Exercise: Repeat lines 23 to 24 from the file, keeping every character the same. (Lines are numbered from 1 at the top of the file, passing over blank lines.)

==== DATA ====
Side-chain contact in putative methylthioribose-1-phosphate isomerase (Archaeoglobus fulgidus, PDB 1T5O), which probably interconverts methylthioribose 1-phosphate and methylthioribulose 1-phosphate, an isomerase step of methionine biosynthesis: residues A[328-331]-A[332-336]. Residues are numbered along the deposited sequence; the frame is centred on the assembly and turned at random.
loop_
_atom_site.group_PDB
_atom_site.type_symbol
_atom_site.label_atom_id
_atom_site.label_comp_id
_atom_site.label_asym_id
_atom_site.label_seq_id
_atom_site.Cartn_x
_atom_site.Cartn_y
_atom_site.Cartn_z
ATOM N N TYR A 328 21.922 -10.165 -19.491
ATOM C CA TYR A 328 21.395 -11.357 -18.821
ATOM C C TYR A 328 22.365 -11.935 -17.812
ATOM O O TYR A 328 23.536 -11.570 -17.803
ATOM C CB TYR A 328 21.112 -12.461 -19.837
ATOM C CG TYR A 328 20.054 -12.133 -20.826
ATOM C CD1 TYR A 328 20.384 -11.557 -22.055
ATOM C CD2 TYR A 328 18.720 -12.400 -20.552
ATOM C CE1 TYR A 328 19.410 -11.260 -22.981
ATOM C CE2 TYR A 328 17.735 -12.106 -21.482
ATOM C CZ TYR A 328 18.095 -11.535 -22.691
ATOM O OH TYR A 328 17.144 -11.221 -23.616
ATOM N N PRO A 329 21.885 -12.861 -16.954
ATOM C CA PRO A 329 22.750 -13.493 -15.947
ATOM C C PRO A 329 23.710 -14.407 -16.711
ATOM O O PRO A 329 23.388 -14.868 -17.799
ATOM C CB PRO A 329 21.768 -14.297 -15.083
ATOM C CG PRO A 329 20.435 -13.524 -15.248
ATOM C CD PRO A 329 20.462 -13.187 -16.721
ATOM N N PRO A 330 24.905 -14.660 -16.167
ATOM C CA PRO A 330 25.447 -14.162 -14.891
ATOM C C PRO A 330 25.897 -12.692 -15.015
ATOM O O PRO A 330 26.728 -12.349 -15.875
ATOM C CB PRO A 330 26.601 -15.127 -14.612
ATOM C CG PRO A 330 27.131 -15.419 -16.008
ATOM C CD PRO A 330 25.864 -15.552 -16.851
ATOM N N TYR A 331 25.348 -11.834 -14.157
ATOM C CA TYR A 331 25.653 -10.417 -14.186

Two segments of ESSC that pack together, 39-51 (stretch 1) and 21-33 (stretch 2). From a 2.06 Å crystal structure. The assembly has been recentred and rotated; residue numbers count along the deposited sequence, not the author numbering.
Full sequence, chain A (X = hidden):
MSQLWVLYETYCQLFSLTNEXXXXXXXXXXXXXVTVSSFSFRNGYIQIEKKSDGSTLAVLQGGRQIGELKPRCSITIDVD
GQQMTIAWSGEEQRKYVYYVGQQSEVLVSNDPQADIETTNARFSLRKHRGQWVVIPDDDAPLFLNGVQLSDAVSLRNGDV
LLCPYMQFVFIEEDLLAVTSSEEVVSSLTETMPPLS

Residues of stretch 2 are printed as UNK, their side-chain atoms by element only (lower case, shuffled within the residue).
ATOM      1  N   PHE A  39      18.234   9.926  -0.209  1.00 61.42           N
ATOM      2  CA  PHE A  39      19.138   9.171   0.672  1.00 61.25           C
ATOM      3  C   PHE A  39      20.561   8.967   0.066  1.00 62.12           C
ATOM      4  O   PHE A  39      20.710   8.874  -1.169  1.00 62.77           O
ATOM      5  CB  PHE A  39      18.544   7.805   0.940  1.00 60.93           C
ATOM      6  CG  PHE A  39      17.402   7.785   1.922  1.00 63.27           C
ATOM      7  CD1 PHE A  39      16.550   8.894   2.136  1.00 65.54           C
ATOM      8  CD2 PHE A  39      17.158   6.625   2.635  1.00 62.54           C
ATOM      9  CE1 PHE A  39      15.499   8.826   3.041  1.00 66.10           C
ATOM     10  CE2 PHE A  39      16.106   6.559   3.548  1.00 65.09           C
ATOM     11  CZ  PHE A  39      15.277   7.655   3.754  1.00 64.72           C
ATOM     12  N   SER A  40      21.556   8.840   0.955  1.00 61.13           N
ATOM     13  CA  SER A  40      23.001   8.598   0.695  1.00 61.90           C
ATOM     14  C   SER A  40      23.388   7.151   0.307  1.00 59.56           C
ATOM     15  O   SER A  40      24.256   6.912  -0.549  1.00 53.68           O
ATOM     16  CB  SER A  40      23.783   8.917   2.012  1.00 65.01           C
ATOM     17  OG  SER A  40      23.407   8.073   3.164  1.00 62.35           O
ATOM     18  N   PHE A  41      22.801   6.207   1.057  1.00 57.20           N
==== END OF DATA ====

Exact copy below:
ATOM O OH TYR A 328 17.144 -11.221 -23.616
ATOM N N PRO A 329 21.885 -12.861 -16.954